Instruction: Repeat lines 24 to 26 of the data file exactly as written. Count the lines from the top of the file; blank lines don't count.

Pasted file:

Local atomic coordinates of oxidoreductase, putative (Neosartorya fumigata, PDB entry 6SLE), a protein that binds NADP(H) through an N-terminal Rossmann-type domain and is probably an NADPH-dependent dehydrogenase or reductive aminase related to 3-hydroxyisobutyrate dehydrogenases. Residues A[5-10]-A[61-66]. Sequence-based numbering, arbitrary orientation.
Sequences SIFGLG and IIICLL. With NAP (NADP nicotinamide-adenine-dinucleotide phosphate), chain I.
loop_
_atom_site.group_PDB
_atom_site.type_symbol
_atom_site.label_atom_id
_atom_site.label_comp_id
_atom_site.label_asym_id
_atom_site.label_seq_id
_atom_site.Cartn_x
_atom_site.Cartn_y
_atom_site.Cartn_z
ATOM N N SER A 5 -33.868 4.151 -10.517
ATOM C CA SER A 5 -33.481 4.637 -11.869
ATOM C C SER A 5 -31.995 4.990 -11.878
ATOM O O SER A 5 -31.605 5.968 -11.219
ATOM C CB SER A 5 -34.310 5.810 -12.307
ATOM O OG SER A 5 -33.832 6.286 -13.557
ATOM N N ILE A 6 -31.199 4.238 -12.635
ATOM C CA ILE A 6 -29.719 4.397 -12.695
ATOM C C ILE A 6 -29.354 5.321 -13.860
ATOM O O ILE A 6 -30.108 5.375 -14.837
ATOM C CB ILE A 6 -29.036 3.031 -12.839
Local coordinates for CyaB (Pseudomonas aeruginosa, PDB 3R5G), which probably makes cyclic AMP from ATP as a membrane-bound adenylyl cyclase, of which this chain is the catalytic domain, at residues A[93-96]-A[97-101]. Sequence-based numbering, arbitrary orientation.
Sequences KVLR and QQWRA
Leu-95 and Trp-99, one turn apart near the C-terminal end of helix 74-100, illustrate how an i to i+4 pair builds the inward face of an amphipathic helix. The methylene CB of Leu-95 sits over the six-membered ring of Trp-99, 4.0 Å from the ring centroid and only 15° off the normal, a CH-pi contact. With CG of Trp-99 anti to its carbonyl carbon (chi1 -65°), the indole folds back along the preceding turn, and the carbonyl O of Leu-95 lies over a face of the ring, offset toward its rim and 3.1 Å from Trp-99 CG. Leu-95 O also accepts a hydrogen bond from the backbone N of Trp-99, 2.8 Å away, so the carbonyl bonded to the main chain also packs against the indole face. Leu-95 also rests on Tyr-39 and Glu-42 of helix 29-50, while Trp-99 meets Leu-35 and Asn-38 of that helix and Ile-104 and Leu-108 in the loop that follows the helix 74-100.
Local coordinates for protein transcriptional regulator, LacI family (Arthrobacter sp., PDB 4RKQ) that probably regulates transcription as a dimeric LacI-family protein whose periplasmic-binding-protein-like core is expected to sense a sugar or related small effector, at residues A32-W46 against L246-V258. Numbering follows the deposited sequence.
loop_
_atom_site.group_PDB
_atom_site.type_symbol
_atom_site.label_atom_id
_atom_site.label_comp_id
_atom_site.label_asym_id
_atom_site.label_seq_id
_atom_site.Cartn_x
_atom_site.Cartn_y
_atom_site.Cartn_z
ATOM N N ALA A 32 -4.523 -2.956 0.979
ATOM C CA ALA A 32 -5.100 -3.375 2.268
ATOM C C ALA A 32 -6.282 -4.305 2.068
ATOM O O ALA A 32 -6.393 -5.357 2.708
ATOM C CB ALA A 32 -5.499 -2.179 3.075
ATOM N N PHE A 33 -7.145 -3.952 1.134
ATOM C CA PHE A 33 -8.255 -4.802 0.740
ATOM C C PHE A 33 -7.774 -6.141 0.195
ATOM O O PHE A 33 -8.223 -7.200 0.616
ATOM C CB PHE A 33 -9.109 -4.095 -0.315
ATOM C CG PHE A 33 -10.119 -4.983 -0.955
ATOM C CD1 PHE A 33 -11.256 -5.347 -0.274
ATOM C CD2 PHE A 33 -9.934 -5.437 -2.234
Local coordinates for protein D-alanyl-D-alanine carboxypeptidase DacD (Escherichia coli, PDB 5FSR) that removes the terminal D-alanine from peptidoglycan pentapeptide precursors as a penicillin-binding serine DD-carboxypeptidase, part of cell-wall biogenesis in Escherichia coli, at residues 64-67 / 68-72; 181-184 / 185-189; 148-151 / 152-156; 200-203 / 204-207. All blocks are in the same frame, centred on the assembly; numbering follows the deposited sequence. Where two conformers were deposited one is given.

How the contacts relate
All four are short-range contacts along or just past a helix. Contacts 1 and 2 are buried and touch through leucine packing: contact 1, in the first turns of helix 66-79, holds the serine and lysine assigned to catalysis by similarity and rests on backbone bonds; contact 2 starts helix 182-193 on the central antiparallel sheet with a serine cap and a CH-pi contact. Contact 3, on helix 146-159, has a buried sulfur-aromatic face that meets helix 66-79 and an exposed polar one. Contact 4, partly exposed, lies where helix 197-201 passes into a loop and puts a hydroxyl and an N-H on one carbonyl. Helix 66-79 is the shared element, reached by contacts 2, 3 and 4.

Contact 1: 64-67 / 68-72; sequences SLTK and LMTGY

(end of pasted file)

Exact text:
Local coordinates for CyaB (Pseudomonas aeruginosa, PDB 3R5G), which probably makes cyclic AMP from ATP as a membrane-bound adenylyl cyclase, of which this chain is the catalytic domain, at residues A[93-96]-A[97-101]. Sequence-based numbering, arbitrary orientation.
Sequences KVLR and QQWRA
Leu-95 and Trp-99, one turn apart near the C-terminal end of helix 74-100, illustrate how an i to i+4 pair builds the inward face of an amphipathic helix. The methylene CB of Leu-95 sits over the six-membered ring of Trp-99, 4.0 Å from the ring centroid and only 15° off the normal, a CH-pi contact. With CG of Trp-99 anti to its carbonyl carbon (chi1 -65°), the indole folds back along the preceding turn, and the carbonyl O of Leu-95 lies over a face of the ring, offset toward its rim and 3.1 Å from Trp-99 CG. Leu-95 O also accepts a hydrogen bond from the backbone N of Trp-99, 2.8 Å away, so the carbonyl bonded to the main chain also packs against the indole face. Leu-95 also rests on Tyr-39 and Glu-42 of helix 29-50, while Trp-99 meets Leu-35 and Asn-38 of that helix and Ile-104 and Leu-108 in the loop that follows the helix 74-100.